Compare any two graphics cards:
GeForce GTX 550 Ti vs GeForce GTX 580 3GB
IntroThe GeForce GTX 550 Ti features a GPU clock speed of 900 MHz, and the 1024 MB of GDDR5 RAM is set to run at 1026 MHz through a 192-bit bus. It also features 192 Stream Processors, 32 Texture Address Units, and 24 Raster Operation Units.
Compare those specs to the GeForce GTX 580 3GB, which comes with core speeds of 772 MHz on the GPU, and 1002 MHz on the 3072 MB of GDDR5 RAM. It features 512 SPUs as well as 64 TAUs and 48 Rasterization Operator Units.
(No game benchmarks for this combination yet.)
Power Usage and Theoretical Benchmarks
Power Consumption (Max TDP)
The GeForce GTX 580 3GB, in theory, should perform a lot faster than the GeForce GTX 550 Ti overall. (explain)
Texel RateThe GeForce GTX 580 3GB will be much (approximately 72%) faster with regards to texture filtering than the GeForce GTX 550 Ti. (explain)
Pixel RateIf using lots of anti-aliasing is important to you, then the GeForce GTX 580 3GB is superior to the GeForce GTX 550 Ti, by far. (explain)
Please note that the above 'benchmarks' are all just theoretical - the results were calculated based on the card's specifications, and real-world performance may (and probably will) vary at least a bit.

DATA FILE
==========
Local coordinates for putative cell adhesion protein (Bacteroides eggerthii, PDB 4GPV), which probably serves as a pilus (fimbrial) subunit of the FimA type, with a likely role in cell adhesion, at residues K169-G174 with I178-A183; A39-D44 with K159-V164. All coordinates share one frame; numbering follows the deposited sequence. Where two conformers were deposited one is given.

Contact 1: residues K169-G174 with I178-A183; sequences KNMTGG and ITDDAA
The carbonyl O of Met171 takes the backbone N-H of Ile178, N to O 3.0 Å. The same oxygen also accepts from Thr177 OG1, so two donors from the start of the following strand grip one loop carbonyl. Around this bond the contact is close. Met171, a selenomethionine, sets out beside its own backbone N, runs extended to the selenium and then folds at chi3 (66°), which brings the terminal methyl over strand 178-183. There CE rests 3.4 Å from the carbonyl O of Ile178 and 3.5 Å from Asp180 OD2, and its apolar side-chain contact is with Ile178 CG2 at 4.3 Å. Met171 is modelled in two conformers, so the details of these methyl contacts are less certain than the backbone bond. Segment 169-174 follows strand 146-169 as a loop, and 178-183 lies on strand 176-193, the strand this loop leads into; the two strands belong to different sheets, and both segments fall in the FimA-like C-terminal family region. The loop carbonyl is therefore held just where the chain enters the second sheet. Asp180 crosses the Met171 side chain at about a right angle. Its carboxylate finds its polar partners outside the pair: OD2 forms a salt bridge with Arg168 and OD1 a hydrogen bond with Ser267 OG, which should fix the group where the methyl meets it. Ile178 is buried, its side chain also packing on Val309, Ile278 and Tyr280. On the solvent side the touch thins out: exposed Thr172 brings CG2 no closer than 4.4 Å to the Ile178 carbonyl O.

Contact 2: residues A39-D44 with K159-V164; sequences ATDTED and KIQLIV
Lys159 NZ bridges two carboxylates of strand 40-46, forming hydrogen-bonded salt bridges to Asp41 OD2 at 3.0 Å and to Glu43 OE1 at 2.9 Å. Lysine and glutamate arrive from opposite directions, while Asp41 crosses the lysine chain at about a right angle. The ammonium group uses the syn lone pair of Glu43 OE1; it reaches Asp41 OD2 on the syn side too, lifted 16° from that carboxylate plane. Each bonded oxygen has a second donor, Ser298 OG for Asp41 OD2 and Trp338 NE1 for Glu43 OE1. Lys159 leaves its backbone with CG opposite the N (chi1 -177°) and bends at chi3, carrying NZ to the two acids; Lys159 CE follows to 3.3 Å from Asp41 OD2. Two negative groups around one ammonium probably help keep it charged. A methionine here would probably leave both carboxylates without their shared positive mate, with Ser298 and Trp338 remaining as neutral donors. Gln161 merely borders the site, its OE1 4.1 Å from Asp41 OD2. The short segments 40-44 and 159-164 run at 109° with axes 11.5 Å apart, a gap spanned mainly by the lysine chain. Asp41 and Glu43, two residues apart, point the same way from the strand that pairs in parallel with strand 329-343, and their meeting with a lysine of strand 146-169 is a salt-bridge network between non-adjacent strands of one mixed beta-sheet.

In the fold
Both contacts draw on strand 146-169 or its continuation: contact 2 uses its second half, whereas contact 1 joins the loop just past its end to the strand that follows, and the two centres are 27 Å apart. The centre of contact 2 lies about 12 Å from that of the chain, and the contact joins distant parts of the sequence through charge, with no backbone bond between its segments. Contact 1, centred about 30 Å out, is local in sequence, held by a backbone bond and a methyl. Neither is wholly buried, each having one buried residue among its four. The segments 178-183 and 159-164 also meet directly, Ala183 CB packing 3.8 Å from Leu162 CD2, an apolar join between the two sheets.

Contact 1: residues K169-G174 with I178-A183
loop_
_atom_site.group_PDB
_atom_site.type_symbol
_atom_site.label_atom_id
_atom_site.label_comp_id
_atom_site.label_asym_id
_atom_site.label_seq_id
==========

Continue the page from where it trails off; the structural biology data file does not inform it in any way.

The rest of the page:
Price ComparisonPlease note that the price comparisons are based on search keywords, and might not be the exact same card listed on this page. We have no control over the accuracy of their search results.
Memory Bandwidth: Bandwidth is the max amount of data (measured in MB per second) that can be moved across the external memory interface in one second. It is worked out by multiplying the interface width by its memory speed. In the case of DDR RAM, it must be multiplied by 2 again. If DDR5, multiply by 4 instead. The higher the bandwidth is, the faster the card will be in general. It especially helps with anti-aliasing, High Dynamic Range and higher screen resolutions.
Texel Rate: Texel rate is the maximum number of texture map elements (texels) that can be applied in one second. This number is calculated by multiplying the total texture units of the card by the core speed of the chip. The better this number, the better the graphics card will be at handling texture filtering (anisotropic filtering - AF). It is measured in millions of texels processed in one second.
Pixel Rate: Pixel rate is the maximum number of pixels that the graphics card could possibly write to its local memory per second - measured in millions of pixels per second. The figure is calculated by multiplying the number of colour ROPs by the the core speed of the card. ROPs (Raster Operations Pipelines - also sometimes called Render Output Units) are responsible for filling the screen with pixels (the image). The actual pixel output rate is also dependant on lots of other factors, especially the memory bandwidth of the card - the lower the memory bandwidth is, the lower the potential to get to the maximum fill rate.